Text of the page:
A big THANK YOU to my friend, Han Sum, for reminding me of Anthony Horowitz’s The House of Silk. The book came out on November 1, 2011.
For those of you who are not familiar with Mr. Horowitz, he is the bestselling author of the Alex Rider series. He has been chosen by the Conan Doyle Estate to pen a new, full-length Sherlock Holmes novel.This is the first time that the Conan Doyle Estate has officially approved of an addition to the Sherlock Holmes canon of 56 short stories and 4 novels. It is not a spin-off. It is not an inspired update. It is “the new Sherlock Holmes novel”.
Keeping the many Holmesian scholars, enthusiasts, and readers in mind, Horowitz has, understandably, much to live up to. I, for one, do not want to raise my hopes too high lest they come crashing down after one read.
So here, I have assembled some excerpts of the preliminary reviews of the novel. I took the liberty of removing what appeared to be spoilers (for myself as much as for you).
From the British national daily newspaper, The Guardian:
“So, all of the elements are there: the data, the data, the data. Nothing of consequence overlooked. And yet can Horowitz, like Holmes, make from these drops of water the possibilities of an Atlantic or a Niagara? Can he astonish us? Can he thrill us? Are there “the rapid deductions, as swift as intuitions, and yet always founded on a logical basis” that we yearn for? Emphatically, yes. The characters are, as Conan Doyle himself would have them, as close to cliché as good writing allows…Dorothy L Sayers understood the rules of the Holmesian game when she remarked that “it must be played as solemnly as a county cricket match at Lord’s: the slightest touch of extravagance or burlesque ruins the atmosphere”. Horowitz plays a perfectly straight bat. This is a no-shit Sherlock.”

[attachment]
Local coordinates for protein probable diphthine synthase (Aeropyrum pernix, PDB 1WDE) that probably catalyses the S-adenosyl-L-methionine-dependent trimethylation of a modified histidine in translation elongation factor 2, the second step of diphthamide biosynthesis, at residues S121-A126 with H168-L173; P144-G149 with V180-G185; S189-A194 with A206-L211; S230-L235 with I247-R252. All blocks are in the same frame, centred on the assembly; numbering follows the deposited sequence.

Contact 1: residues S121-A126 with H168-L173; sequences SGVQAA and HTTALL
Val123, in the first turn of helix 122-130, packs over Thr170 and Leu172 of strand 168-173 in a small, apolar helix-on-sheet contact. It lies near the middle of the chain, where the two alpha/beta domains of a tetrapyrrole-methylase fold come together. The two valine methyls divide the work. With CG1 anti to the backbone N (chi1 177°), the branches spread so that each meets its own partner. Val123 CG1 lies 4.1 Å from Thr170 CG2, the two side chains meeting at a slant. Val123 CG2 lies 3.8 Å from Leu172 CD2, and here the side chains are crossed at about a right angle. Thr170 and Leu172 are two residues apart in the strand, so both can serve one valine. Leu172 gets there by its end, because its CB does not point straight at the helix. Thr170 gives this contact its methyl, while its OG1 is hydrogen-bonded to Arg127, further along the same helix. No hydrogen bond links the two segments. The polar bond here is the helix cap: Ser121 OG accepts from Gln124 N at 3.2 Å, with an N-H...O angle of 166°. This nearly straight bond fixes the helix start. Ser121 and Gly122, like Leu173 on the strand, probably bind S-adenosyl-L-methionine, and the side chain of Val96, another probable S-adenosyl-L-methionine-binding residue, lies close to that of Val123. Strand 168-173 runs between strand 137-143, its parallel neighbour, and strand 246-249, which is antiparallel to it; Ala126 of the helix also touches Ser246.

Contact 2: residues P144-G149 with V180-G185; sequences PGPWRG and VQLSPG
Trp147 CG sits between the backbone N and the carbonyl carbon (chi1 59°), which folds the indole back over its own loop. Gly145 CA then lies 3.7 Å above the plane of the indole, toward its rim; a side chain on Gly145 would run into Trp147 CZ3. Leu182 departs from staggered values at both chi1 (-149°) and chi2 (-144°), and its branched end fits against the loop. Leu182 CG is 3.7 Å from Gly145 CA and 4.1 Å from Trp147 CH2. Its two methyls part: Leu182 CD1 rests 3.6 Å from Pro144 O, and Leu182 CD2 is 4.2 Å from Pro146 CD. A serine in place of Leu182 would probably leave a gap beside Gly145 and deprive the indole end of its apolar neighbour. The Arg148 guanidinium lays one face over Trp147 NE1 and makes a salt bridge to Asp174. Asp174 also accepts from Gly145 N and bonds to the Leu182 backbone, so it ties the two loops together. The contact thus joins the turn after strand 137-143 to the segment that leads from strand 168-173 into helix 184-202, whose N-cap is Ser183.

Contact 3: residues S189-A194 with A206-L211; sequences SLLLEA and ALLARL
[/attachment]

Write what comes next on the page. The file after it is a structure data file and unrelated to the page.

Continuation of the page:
Well, this answered my first, and most important, concern: How closely can Horowitz mimic the style of Sir Arthur Conan Doyle? Sick of all the profane writings that have sprouted over the years, I cannot accept a writing style that deviates too much from the sacred path. But for now, my fears seem to be at rest.
From the Washington Post:
“Throughout the narrative, Watson and Holmes repeatedly allude to various earlier cases, and readers familiar with the Sherlockian canon will enjoy identifying “The Devil’s Foot,” “The Speckled Band,” “The Final Problem” and several other stories. Try your luck, for instance, in pegging the possible sources for the following articles found in Holmes’s possession when he is arrested by the police: “A pair of pince-nez, a length of string, a signet ring bearing the crest of the Duke of Cassel-Felstein, two cigarette ends wrapped in a page torn from the London Corn Circular, a chemical pipette, several Greek coins and a small beryl”.’”
With these two positive reviews, I’m wondering if there is anything readers didn’t like.
From the online Wall Street Journal:
“Even Anthony Horowitz’s “The House of Silk”—one of the highest-grade Holmes imitations for ages—betrays this weakness. Each of its characters talk just a little too much and reveal just a little more about themselves than the famously laconic originals would have thought plausible or desirable…Even Inspector Lestrade, the bumbling police detective, carries his pique too far…Quite a lot of ersatz Holmes betrays itself in the field of idiom, but Mr. Horowitz turns out to be notably sure-footed. I had my doubts about Watson’s use of a word like “paranoia,” despite its mid-Victorian origins, never mind such 20th-century expressions as “security guard” or the suggestion that one character had “taken to alcohol” when the standard Victorian usage is “took to drink,” but in general the linguistic detail is spot-on.”
Looks like there is much to anticipate. I’ll give my own review once I get my hands on a copy. To the bookstore!
Because it is hard to find reasons for pictures in a book review, I’ll add some pictures of the many actors of the famous detective:
Jeremy Brett (arguably the most dedicated Holmes):
Robert Downing Jr.: